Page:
"The chief hunting amusement of the Indians in these parts consists in the chase of the buffalo, which is almost invariably done on horseback, with bow and lance. In this exercise which is highly prized by them, as one of their most valued amusements, as well as for the principal mode of procuring meat for their subsistence, they become exceedingly expert; and are able to slay these huge animals with apparent ease. . . . The Indian . . . mounted on his little wild horse, which has been through some years of training, dashes off at full speed amongst the herds of buffaloes, elks, or even antelopes, and deals his deadly arrows to their hearts from his horse's back."
Camp Moving by Horses, Dogs, and Women
Catlin observed that the adoption of the horse as a beast of burden eased the pack-carrying duties of both women and dogs. The heaviest load, the buffalo lodges, were now carried by the horses, giving the tribe added mobility.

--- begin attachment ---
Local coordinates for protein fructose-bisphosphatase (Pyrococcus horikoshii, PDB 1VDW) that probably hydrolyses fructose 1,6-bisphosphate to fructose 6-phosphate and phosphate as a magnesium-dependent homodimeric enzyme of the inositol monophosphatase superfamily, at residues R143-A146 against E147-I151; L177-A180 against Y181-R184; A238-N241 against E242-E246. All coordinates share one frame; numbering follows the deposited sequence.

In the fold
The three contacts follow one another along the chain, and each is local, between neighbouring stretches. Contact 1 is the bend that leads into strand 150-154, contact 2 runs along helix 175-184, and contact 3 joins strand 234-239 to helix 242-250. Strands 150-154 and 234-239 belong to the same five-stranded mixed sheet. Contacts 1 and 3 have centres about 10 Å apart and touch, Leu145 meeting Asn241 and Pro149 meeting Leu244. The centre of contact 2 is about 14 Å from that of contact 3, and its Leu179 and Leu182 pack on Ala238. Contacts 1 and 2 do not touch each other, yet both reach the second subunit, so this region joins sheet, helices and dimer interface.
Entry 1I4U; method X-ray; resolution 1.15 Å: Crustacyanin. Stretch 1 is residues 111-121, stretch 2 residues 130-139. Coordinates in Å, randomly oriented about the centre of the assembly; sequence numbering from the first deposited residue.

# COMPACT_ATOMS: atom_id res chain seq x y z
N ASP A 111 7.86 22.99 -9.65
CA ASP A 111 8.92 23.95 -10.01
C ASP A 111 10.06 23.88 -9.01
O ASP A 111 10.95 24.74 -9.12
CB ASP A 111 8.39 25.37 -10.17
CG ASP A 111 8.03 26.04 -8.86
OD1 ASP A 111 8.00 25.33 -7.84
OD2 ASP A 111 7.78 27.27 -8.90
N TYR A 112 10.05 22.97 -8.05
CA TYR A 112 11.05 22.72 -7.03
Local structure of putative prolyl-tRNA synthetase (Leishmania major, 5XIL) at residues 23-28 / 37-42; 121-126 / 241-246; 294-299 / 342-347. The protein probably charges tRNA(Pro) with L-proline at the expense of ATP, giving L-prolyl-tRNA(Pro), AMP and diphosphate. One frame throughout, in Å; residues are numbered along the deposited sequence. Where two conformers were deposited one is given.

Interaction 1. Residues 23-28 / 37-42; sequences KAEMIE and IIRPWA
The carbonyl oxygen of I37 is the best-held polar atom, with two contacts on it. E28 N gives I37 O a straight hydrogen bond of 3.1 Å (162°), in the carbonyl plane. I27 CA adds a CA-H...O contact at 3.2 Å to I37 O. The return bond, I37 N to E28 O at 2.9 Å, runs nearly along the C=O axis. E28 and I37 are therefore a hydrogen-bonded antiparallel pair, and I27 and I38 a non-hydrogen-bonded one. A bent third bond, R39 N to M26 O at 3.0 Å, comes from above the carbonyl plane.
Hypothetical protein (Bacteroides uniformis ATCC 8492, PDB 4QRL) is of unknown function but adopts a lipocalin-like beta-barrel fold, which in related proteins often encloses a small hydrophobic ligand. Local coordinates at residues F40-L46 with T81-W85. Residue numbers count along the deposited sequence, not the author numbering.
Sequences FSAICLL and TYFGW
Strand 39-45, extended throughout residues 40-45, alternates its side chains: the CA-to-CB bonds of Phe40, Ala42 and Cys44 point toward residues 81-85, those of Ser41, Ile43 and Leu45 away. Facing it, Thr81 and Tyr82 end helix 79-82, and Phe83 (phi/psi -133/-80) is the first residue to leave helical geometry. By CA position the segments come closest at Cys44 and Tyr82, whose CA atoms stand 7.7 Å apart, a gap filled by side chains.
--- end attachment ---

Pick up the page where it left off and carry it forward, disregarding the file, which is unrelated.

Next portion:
". . . The poles of a lodge are divided into two bunches, and the little ends of each bunch fastened upon the shoulders or withers of a horse, leaving the butt ends to drag behind on the ground on either side. Just behind the horse, a brace or pole is tied across, which keeps the poles in their respective places; and then upon that and the poles behind the horse is placed the lodged or tent,which is rolled up, and also numerous other articles of household and domestic furniture, and on the top of all, two, three and even (sometimes) four women and children! Each one of these horses has a conductress, who sometimes walks before and leads it, with a tremendous pack upon her own back."